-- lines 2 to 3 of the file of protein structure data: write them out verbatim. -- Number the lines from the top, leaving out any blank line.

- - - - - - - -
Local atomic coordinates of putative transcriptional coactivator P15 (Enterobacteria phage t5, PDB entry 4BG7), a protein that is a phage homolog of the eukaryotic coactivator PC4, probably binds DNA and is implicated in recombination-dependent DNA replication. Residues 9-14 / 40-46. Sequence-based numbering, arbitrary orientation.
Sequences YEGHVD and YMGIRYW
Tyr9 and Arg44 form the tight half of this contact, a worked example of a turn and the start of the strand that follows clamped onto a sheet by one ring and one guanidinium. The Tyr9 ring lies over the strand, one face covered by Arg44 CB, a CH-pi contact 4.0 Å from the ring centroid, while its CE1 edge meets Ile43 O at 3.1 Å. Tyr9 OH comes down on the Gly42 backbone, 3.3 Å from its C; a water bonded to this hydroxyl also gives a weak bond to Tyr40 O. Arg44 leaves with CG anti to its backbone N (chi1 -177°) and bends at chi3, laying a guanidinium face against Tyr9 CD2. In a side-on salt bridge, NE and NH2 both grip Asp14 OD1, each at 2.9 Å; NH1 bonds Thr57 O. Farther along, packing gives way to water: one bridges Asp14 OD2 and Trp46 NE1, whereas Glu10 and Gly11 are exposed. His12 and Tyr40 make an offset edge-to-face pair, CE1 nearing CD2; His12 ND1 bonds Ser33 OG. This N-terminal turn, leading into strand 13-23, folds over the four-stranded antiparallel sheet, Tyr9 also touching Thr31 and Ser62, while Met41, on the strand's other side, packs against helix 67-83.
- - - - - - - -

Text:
Sequences YEGHVD and YMGIRYW
Tyr9 and Arg44 form the tight half of this contact, a worked example of a turn and the start of the strand that follows clamped onto a sheet by one ring and one guanidinium. The Tyr9 ring lies over the strand, one face covered by Arg44 CB, a CH-pi contact 4.0 Å from the ring centroid, while its CE1 edge meets Ile43 O at 3.1 Å. Tyr9 OH comes down on the Gly42 backbone, 3.3 Å from its C; a water bonded to this hydroxyl also gives a weak bond to Tyr40 O. Arg44 leaves with CG anti to its backbone N (chi1 -177°) and bends at chi3, laying a guanidinium face against Tyr9 CD2. In a side-on salt bridge, NE and NH2 both grip Asp14 OD1, each at 2.9 Å; NH1 bonds Thr57 O. Farther along, packing gives way to water: one bridges Asp14 OD2 and Trp46 NE1, whereas Glu10 and Gly11 are exposed. His12 and Tyr40 make an offset edge-to-face pair, CE1 nearing CD2; His12 ND1 bonds Ser33 OG. This N-terminal turn, leading into strand 13-23, folds over the four-stranded antiparallel sheet, Tyr9 also touching Thr31 and Ser62, while Met41, on the strand's other side, packs against helix 67-83.